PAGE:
Will Holiman sat courtside with his injured leg propped on a chair as his booming voice directed McAlester basketball players on the last day of workouts before the summer dead period. But after the gym emptied, his tone softened as he spoke about unrest nationwide and racial injustice.
“It’s time for a change, man,” Holiman said. “It’s been going on for a while in America, and that’s what the whole deal has been about.”
Holiman was raised in McAlester and played for the high school basketball team before graduating in 1998.
He is a husband and a father, and is now the first Black person to lead the McAlester High School boys basketball program.
Holiman said that he is always looking out for his family — and believes several other community members have experienced racism.
“My thing is, in this area, people act like it don’t exist, and it does,” Holiman said.
Holiman said his sons have been called racial slurs, and his players throughout the years have seen differences in how they were treated just by being associated with a Black coach.
So how does Holiman deal with it?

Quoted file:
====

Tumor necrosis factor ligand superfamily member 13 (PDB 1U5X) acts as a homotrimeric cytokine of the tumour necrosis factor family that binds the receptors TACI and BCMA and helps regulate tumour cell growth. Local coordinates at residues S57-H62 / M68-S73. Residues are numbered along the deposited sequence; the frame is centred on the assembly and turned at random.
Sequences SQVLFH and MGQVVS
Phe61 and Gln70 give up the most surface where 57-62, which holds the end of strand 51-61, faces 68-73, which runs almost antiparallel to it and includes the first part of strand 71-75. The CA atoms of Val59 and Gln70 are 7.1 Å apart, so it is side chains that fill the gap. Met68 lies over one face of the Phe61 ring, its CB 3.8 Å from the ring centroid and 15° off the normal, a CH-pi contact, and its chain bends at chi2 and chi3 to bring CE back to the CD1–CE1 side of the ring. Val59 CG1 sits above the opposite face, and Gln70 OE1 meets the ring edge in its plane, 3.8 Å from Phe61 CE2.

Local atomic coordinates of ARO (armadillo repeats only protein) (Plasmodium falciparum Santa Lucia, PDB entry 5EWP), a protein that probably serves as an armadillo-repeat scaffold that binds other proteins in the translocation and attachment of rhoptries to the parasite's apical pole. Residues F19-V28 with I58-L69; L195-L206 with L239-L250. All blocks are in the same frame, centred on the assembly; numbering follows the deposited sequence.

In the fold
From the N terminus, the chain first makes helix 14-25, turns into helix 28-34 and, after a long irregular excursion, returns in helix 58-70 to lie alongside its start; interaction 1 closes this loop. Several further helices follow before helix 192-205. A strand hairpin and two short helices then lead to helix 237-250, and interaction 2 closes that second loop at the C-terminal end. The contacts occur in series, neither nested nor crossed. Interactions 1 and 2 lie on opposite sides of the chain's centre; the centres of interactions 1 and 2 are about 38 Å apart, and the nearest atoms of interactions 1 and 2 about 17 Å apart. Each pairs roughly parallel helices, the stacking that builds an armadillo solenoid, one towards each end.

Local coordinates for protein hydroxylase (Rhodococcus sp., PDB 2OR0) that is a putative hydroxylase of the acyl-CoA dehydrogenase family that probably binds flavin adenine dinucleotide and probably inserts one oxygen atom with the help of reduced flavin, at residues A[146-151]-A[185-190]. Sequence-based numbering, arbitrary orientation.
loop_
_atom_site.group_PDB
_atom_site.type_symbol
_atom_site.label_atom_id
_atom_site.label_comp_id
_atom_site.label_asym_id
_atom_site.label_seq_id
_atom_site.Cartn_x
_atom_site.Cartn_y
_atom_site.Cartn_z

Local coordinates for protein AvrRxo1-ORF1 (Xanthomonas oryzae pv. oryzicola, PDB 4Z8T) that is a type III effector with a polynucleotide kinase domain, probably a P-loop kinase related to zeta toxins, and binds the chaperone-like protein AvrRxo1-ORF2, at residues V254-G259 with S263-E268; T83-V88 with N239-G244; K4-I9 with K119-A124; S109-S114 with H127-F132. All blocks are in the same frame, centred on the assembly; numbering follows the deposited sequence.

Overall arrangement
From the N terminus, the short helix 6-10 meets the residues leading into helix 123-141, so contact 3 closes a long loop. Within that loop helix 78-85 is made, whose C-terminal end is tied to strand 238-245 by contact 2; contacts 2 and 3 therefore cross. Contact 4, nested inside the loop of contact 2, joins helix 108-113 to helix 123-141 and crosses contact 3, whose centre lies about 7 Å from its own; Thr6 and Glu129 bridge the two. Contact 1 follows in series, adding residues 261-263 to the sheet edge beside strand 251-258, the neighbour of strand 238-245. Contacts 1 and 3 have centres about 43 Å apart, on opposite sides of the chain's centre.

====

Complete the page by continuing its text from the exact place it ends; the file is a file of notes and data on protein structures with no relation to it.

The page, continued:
“You just move on and you hope for the best and that the person learns from the situation,” Holiman said. “You can actually deal with racism being associated with a person of color here.”
Holiman said discussing race will always be difficult, but conversation and providing information for people to learn can create positive change.
He said the McAlester area is "off to a good start" after several recent events promoting unity and protesting racism — including a peaceful march, a Black Lives Matter rally, and a community cookout.
Holiman wasn't able to participate in some of the events as he recovers from a major knee injury — but as a coach and father, he believes that it is necessary for him to be a community leader.
He’s been posting positive messages on social media and helping share information about issues. He also said it is important to learn about historical context, including Native American and Black history in Oklahoma.
“It needs to be known. Some people may be not in the know of how things go,” Holiman said. “It’s not to change somebody’s opinion about it…It’s to get it out there, but it’s not like they’re lies.
“These conversations need to be heard because it’s still around here,” he said.
Holiman said although he is a law-abiding citizen, he is scared.
He said that can't change overnight — for him or any other person who has experienced racism — but he is hopeful that sharing information and a combined effort can enact a change.
"That’s the only thing we can do is hope for it,” he added. “And try to bring it together instead of division."
Contact Derek Hatridge at firstname.lastname@example.org.